The clean is everyone’s favourite lift, unless you prefer the snatch…or the jerk, either way it is my favourite lift! Before I start this article, please take heed of two (obvious but important) things that need to be done on top of all these tips,
- you need to be squatting two-three times per week front squat and back squat
- you need to be doing cleans, cleans pulls and a lot of repetitions.
These tips will help you get those big weights flying onto your shoulders!
1 GET THE BEST RACK POSITION YOU CAN
A strong rack position improves your chances of standing up out of a heavy clean. It is common for beginners to struggle with the position as people often have incredibly tight lats and triceps. Rolling the lats, triceps and wrists and stretching them during your warm up will help get those elbows higher and the bar comfortably resting on the shoulders whilst gripping the bar.
Stretching out using the bar is also a fantastic way to improve it, place the barbell into the back squat position, and use the weight of the bar to rotate one elbow up at a time whilst keeping the hands on the bar and the body straight.
Tip: If you have to sacrifice gripping the bar in the rack position to have your elbows up, sacrifice the grip and open your hands.
2 GOOD POSTURE EQUALS A BETTER CLEAN
Having a tight mid-back from all those hours racked up at the desk can be a complete hindrance on a strong clean. Catching a clean with a rounded mid-back will force the elbows down and cause you to grind up the squat which can zap the energy from you and put unnecessary pressure onto the wrists – which is a one way ticket to injury. Kelly Starrett shows us the way to work on that area:
In addition, overhead squats are a great way to improve your mobility, if you can do a clean-grip overhead squat without the bar falling forward and you can front squat more than your best clean without your back rounding, consider your posture fit for purpose!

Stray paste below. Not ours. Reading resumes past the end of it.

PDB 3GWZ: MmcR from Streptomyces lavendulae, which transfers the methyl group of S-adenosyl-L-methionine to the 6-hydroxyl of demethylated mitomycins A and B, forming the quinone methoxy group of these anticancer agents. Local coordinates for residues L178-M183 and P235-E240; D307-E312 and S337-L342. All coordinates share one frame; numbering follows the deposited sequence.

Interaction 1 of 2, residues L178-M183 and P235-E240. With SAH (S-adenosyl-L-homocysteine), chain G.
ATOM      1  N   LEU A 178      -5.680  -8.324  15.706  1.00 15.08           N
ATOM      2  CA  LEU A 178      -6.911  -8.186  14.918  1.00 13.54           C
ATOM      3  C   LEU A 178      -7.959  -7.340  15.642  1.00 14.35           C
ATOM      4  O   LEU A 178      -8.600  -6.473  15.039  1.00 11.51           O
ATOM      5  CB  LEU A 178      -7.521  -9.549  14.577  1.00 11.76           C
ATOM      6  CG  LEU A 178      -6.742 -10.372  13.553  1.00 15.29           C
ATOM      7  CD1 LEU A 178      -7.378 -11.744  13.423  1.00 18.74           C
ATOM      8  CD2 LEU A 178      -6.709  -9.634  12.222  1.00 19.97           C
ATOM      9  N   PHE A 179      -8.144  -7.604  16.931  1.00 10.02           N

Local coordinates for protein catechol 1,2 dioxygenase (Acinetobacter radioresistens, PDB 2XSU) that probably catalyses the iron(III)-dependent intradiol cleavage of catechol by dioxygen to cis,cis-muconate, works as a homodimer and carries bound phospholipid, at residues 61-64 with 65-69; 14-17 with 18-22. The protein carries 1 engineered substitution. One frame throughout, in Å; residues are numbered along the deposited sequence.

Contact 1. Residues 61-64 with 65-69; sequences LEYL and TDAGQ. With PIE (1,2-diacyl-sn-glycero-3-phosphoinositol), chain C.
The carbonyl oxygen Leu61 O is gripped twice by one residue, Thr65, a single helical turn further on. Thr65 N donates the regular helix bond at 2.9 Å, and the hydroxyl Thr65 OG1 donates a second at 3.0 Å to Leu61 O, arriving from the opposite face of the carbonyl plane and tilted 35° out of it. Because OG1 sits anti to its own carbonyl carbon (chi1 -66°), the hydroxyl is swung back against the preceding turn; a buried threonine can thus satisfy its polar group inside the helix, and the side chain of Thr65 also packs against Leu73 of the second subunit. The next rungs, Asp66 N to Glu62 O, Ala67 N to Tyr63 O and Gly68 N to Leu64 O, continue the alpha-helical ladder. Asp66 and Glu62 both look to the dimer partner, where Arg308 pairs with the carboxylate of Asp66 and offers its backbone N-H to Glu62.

3 PERFECT THAT FIRST PULL
Due to the heavier weight used in the clean versus the snatch, a bad first pull will cause serious problems. During the first pull the shoulders should stay over the bar AND the back angle should remain the same. Often people mistakenly let those hips rise as soon as the bar moves. Your knees only have to move fractionally to get out of the way of the bar as it passes the knees. Pushing your knees back switches off the legs and puts it all on the back. The more pressure you can keep on the front of the foot, the more your legs will be primed to move into the extension.
4 MEET WITH THE BAR
Ever found yourself pulling the bar so high and diving under the bar so fast that the bar comes crashing down onto your shoulders and crumbles you into a ball? Timing is very important, meeting with the bar just below parallel and “catching the bounce” out of the squat is essential to coming out of a heavy clean with ease.
- Hang Cleans,
- Block Cleans and
- Semi-Power Cleans (catching halfway and then squatting all the way down)
Can all improve that timing for heavier weights.
5 BE MORE ZLATAN
‘When you are cleaning at your limit, there isn’t any room for being soft.’
Just take a look at Zlatan Vanev cleaning 1 kilo off of the 77kg world record 5 times in one session. You have to pull that bar with all your might, with a strong hip drive and extension followed by a do-or-die rapid movement underneath the bar with the elbows up in full confidence. If you have any doubt, the weight will crush you! Vanev’s Rage is how I get myself through clean and jerks!
These are my five tips that I feel will help beginners and those further along the line who have hit a plateau. Once again I leave you with a quote from the Olympian and British record holder Jack Oliver which perfectly sums up what one must do when it comes down to a heavy clean:
“just smash and stamp!”
– if this confuses you, see tip number 5.
Mat Fraser Image (c) red line gear
Featured Image/Clean (c) Nero RX’d Photography